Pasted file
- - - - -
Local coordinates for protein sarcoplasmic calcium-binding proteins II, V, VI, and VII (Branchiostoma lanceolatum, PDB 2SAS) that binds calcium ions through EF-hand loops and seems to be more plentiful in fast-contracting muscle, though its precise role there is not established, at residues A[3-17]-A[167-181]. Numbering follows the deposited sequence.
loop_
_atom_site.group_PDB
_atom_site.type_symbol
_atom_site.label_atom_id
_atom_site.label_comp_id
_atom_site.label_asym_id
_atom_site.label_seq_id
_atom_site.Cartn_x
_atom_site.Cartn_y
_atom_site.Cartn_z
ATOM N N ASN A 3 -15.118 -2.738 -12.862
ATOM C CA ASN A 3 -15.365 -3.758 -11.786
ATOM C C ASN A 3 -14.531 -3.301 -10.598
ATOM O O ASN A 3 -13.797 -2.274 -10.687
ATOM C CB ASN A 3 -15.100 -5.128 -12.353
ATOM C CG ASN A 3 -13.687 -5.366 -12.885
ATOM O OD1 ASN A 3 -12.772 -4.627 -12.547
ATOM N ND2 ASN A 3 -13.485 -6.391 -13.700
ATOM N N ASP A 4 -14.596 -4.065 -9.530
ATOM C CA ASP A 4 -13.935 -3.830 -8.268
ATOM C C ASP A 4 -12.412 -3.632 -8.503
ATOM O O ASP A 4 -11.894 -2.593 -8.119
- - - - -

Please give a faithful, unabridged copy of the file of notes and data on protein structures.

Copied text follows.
Local coordinates for protein sarcoplasmic calcium-binding proteins II, V, VI, and VII (Branchiostoma lanceolatum, PDB 2SAS) that binds calcium ions through EF-hand loops and seems to be more plentiful in fast-contracting muscle, though its precise role there is not established, at residues A[3-17]-A[167-181]. Numbering follows the deposited sequence.
loop_
_atom_site.group_PDB
_atom_site.type_symbol
_atom_site.label_atom_id
_atom_site.label_comp_id
_atom_site.label_asym_id
_atom_site.label_seq_id
_atom_site.Cartn_x
_atom_site.Cartn_y
_atom_site.Cartn_z
ATOM N N ASN A 3 -15.118 -2.738 -12.862
ATOM C CA ASN A 3 -15.365 -3.758 -11.786
ATOM C C ASN A 3 -14.531 -3.301 -10.598
ATOM O O ASN A 3 -13.797 -2.274 -10.687
ATOM C CB ASN A 3 -15.100 -5.128 -12.353
ATOM C CG ASN A 3 -13.687 -5.366 -12.885
ATOM O OD1 ASN A 3 -12.772 -4.627 -12.547
ATOM N ND2 ASN A 3 -13.485 -6.391 -13.700
ATOM N N ASP A 4 -14.596 -4.065 -9.530
ATOM C CA ASP A 4 -13.935 -3.830 -8.268
ATOM C C ASP A 4 -12.412 -3.632 -8.503
ATOM O O ASP A 4 -11.894 -2.593 -8.119